Henry David Thoreau (1817-1862), Walden

I do not know which to prefer,
The beauty of inflections
Or the beauty of innuendos,
The blackbird whistling
Or just after.

Wallace Stevens (1879-1955), “Thirteen Ways of Looking at a Blackbird”

I want everybody to be smart. As smart as they can be. A world full of ignorant people is too dangerous to live in.

Garson Kanin (1912-1999), Born Yesterday

People work much in order to secure the future; I gave my mind much work and trouble, trying to secure the past.

Isak Dinesen (1885-1962), Shadows on the Grass

All good books are alike in that they are truer than if they had really happened and after you are finished reading one you will feel that all that happened to you and afterwards it all belongs to you; the good and the bad, the ecstasy, the remorse and sorrow, the people and the places and how the weather was. If you can get so that you can give that to people, then you are a writer.

Ernest Hemingway (1899-1961), “Old Newsman Writes”, Esquire, December 1934

There are words like Freedom
Sweet and wonderful to say.
On my heart-strings freedom sings
All day everyday.

There are words like Liberty
That almost make me cry.
If you had known what I knew
You would know why.

Langston Hughes (1902-1967), “Words like Freedom”

The knowledge of different literatures frees one from the tyranny of a few.

José Martí (1853-1895), on “Oscar Wilde”

In the reading room in the New York Public Library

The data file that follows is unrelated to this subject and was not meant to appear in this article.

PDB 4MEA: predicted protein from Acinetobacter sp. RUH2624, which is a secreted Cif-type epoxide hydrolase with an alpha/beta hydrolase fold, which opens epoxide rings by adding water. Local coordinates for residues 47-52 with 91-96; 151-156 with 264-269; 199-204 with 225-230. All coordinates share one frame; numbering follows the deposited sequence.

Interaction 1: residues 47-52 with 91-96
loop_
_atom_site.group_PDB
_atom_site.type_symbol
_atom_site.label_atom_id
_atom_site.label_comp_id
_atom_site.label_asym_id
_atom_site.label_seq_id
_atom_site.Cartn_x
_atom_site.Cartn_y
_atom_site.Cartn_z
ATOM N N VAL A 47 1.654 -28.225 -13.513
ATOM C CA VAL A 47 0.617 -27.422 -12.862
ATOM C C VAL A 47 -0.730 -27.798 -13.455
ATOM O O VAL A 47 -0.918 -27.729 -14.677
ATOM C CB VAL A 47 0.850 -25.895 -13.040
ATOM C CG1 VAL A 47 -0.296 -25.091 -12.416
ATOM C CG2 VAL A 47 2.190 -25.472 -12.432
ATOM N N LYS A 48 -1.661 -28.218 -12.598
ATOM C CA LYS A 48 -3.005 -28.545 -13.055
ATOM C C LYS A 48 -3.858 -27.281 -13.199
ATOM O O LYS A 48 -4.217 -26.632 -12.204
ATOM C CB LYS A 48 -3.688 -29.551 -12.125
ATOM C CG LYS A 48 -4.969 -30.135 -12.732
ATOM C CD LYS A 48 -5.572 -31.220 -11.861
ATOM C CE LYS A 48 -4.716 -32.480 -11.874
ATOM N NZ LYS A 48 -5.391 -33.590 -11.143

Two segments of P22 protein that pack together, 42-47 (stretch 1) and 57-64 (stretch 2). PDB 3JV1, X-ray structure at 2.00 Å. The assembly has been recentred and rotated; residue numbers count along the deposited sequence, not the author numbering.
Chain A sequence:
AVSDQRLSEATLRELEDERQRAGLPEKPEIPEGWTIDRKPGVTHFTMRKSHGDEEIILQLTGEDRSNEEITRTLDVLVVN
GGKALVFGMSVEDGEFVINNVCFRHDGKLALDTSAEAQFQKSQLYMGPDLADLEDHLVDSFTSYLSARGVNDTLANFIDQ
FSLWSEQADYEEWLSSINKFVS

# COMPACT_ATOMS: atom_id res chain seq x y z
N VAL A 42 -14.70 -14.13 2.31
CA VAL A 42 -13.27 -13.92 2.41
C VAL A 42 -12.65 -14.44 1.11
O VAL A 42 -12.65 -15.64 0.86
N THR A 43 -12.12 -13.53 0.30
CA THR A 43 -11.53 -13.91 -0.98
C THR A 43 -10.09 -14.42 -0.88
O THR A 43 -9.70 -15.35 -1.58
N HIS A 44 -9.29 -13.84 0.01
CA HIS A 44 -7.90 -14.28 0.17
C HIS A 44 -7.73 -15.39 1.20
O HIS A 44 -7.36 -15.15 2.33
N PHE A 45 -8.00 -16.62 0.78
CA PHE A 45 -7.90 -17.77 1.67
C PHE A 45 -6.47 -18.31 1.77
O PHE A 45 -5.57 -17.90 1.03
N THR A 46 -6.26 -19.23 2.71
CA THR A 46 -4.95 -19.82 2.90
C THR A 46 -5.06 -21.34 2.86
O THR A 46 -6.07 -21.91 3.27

All sorts of souls were bent over silence reading the past,
Or the present, or maybe it was the future, patrons
Devoted to silence and the flowering of the imagination…

Richard Eberhart (1904-2005), “Reading Room, The New York Public Library”


is an enchanted thing
like the glaze on a

subdivided by sun
till the nettings are legion.

Marianne Moore (1889-1972), “THE MIND IS AN ENCHANTING THING”

Because when I read, I don’t really read; I pop a beautiful sentence into my mouth and suck it like a fruit drop, or I sip it like a liqueur until the thought dissolves in me like alcohol, infusing brain and heart and coursing on through the veins to the root of each blood vessel.

Bohumil Hrabal (1914-1997), Too Loud a Solitude

Information is light. Information, in itself, about anything, is light.

Tom Stoppard (1937- ), Night and Day


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Hi, I'm Hanit Gyani, a full time professional by day and a blogger by night and weekend. Welcome to my blog, aka my passion project, Gotta Love New York.